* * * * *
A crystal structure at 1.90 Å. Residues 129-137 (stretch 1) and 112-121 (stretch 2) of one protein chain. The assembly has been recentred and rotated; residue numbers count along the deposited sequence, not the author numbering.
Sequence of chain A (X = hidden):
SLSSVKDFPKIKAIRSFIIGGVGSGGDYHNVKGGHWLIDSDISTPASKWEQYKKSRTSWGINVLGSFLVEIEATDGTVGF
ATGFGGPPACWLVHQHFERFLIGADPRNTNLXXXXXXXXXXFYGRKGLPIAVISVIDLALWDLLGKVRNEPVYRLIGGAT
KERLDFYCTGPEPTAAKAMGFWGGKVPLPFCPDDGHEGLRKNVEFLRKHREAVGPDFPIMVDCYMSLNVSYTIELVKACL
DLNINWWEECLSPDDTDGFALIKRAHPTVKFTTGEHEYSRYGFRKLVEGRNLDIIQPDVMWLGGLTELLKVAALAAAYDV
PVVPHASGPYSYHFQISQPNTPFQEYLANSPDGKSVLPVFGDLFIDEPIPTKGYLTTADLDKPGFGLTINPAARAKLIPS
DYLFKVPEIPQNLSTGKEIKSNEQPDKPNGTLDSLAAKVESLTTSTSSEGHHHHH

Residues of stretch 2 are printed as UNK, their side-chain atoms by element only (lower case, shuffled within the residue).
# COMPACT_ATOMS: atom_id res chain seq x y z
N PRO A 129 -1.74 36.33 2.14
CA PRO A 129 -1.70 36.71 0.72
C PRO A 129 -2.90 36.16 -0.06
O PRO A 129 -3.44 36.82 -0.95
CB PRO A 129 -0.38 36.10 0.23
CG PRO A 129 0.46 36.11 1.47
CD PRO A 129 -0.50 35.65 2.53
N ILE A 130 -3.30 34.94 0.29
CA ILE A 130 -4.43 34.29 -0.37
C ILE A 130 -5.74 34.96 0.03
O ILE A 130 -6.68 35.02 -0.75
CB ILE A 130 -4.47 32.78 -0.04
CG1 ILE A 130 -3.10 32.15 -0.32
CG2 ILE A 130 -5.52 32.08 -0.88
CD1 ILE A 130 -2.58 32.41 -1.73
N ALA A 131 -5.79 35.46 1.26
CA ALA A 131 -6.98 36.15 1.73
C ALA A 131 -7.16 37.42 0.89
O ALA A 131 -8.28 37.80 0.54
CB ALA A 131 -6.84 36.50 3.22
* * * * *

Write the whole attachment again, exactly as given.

A crystal structure at 1.90 Å. Residues 129-137 (stretch 1) and 112-121 (stretch 2) of one protein chain. The assembly has been recentred and rotated; residue numbers count along the deposited sequence, not the author numbering.
Sequence of chain A (X = hidden):
SLSSVKDFPKIKAIRSFIIGGVGSGGDYHNVKGGHWLIDSDISTPASKWEQYKKSRTSWGINVLGSFLVEIEATDGTVGF
ATGFGGPPACWLVHQHFERFLIGADPRNTNLXXXXXXXXXXFYGRKGLPIAVISVIDLALWDLLGKVRNEPVYRLIGGAT
KERLDFYCTGPEPTAAKAMGFWGGKVPLPFCPDDGHEGLRKNVEFLRKHREAVGPDFPIMVDCYMSLNVSYTIELVKACL
DLNINWWEECLSPDDTDGFALIKRAHPTVKFTTGEHEYSRYGFRKLVEGRNLDIIQPDVMWLGGLTELLKVAALAAAYDV
PVVPHASGPYSYHFQISQPNTPFQEYLANSPDGKSVLPVFGDLFIDEPIPTKGYLTTADLDKPGFGLTINPAARAKLIPS
DYLFKVPEIPQNLSTGKEIKSNEQPDKPNGTLDSLAAKVESLTTSTSSEGHHHHH

Residues of stretch 2 are printed as UNK, their side-chain atoms by element only (lower case, shuffled within the residue).
# COMPACT_ATOMS: atom_id res chain seq x y z
N PRO A 129 -1.74 36.33 2.14
CA PRO A 129 -1.70 36.71 0.72
C PRO A 129 -2.90 36.16 -0.06
O PRO A 129 -3.44 36.82 -0.95
CB PRO A 129 -0.38 36.10 0.23
CG PRO A 129 0.46 36.11 1.47
CD PRO A 129 -0.50 35.65 2.53
N ILE A 130 -3.30 34.94 0.29
CA ILE A 130 -4.43 34.29 -0.37
C ILE A 130 -5.74 34.96 0.03
O ILE A 130 -6.68 35.02 -0.75
CB ILE A 130 -4.47 32.78 -0.04
CG1 ILE A 130 -3.10 32.15 -0.32
CG2 ILE A 130 -5.52 32.08 -0.88
CD1 ILE A 130 -2.58 32.41 -1.73
N ALA A 131 -5.79 35.46 1.26
CA ALA A 131 -6.98 36.15 1.73
C ALA A 131 -7.16 37.42 0.89
O ALA A 131 -8.28 37.80 0.54
CB ALA A 131 -6.84 36.50 3.22